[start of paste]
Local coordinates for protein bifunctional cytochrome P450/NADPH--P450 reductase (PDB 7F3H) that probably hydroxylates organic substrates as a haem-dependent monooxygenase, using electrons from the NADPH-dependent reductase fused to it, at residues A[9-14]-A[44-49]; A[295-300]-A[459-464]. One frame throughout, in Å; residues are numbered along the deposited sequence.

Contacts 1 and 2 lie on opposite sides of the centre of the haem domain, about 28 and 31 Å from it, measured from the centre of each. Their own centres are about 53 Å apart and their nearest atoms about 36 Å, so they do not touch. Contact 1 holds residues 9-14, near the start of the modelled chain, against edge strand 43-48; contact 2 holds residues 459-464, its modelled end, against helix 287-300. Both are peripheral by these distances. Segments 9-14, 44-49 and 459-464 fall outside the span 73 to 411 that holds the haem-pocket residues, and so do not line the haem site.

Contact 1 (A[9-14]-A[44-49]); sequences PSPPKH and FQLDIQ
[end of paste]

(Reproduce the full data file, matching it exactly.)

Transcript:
Local coordinates for protein bifunctional cytochrome P450/NADPH--P450 reductase (PDB 7F3H) that probably hydroxylates organic substrates as a haem-dependent monooxygenase, using electrons from the NADPH-dependent reductase fused to it, at residues A[9-14]-A[44-49]; A[295-300]-A[459-464]. One frame throughout, in Å; residues are numbered along the deposited sequence.

Contacts 1 and 2 lie on opposite sides of the centre of the haem domain, about 28 and 31 Å from it, measured from the centre of each. Their own centres are about 53 Å apart and their nearest atoms about 36 Å, so they do not touch. Contact 1 holds residues 9-14, near the start of the modelled chain, against edge strand 43-48; contact 2 holds residues 459-464, its modelled end, against helix 287-300. Both are peripheral by these distances. Segments 9-14, 44-49 and 459-464 fall outside the span 73 to 411 that holds the haem-pocket residues, and so do not line the haem site.

Contact 1 (A[9-14]-A[44-49]); sequences PSPPKH and FQLDIQ